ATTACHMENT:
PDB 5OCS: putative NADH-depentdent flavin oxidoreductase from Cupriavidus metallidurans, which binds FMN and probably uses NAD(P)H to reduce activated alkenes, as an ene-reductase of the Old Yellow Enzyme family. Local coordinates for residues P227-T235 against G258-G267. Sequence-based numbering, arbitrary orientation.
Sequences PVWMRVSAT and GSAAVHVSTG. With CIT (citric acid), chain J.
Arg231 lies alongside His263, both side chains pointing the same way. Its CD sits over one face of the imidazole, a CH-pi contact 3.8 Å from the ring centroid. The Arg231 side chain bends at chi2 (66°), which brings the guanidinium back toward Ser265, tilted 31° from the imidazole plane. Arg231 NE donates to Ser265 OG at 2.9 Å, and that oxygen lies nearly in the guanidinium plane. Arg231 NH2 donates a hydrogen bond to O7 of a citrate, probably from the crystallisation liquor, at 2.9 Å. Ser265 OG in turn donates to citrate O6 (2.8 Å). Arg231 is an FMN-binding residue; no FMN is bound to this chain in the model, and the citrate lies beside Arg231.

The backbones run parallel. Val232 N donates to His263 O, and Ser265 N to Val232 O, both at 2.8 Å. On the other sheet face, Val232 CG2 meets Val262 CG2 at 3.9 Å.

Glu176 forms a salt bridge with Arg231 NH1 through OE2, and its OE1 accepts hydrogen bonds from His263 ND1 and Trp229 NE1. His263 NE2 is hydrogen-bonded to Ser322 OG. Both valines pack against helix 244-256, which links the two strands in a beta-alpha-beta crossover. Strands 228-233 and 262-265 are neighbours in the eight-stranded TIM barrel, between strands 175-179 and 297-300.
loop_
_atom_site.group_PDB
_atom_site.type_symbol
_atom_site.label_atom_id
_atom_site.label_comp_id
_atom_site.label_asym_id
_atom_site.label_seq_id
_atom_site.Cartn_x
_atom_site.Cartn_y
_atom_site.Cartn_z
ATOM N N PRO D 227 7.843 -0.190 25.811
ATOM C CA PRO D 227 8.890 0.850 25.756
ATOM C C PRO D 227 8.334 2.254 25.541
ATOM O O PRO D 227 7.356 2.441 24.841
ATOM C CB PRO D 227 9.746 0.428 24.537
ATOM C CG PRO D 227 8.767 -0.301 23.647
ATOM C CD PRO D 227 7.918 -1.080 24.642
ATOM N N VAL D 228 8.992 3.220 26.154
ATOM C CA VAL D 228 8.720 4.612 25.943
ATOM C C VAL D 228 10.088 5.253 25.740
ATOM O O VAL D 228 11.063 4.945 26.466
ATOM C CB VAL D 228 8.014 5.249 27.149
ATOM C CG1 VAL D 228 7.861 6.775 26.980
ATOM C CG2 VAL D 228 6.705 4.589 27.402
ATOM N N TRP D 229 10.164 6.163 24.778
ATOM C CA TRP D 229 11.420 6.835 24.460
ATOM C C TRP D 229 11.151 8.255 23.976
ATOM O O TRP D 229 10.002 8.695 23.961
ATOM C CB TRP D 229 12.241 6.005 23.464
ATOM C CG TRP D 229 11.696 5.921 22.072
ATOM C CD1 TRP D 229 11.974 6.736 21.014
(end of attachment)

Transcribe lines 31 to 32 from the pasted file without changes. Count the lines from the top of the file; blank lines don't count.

ATOM C CA TRP D 229 11.420 6.835 24.460
ATOM C C TRP D 229 11.151 8.255 23.976